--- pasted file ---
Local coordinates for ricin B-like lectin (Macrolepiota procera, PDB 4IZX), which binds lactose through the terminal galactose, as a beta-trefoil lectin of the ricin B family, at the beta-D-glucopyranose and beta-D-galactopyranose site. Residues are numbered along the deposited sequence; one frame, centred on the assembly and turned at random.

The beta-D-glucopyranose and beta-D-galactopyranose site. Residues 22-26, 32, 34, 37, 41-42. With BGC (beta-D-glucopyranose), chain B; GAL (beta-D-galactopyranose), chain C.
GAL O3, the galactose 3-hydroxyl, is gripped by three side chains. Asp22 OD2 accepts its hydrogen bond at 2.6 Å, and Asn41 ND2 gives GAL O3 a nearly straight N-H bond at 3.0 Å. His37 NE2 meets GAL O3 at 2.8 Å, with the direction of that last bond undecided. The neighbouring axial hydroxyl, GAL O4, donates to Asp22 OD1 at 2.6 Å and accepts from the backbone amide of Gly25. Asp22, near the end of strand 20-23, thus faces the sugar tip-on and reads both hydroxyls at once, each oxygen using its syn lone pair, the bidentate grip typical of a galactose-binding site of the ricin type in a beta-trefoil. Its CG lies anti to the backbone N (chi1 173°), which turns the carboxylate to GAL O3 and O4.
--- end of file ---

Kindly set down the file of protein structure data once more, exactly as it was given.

Local coordinates for ricin B-like lectin (Macrolepiota procera, PDB 4IZX), which binds lactose through the terminal galactose, as a beta-trefoil lectin of the ricin B family, at the beta-D-glucopyranose and beta-D-galactopyranose site. Residues are numbered along the deposited sequence; one frame, centred on the assembly and turned at random.

The beta-D-glucopyranose and beta-D-galactopyranose site. Residues 22-26, 32, 34, 37, 41-42. With BGC (beta-D-glucopyranose), chain B; GAL (beta-D-galactopyranose), chain C.
GAL O3, the galactose 3-hydroxyl, is gripped by three side chains. Asp22 OD2 accepts its hydrogen bond at 2.6 Å, and Asn41 ND2 gives GAL O3 a nearly straight N-H bond at 3.0 Å. His37 NE2 meets GAL O3 at 2.8 Å, with the direction of that last bond undecided. The neighbouring axial hydroxyl, GAL O4, donates to Asp22 OD1 at 2.6 Å and accepts from the backbone amide of Gly25. Asp22, near the end of strand 20-23, thus faces the sugar tip-on and reads both hydroxyls at once, each oxygen using its syn lone pair, the bidentate grip typical of a galactose-binding site of the ricin type in a beta-trefoil. Its CG lies anti to the backbone N (chi1 173°), which turns the carboxylate to GAL O3 and O4.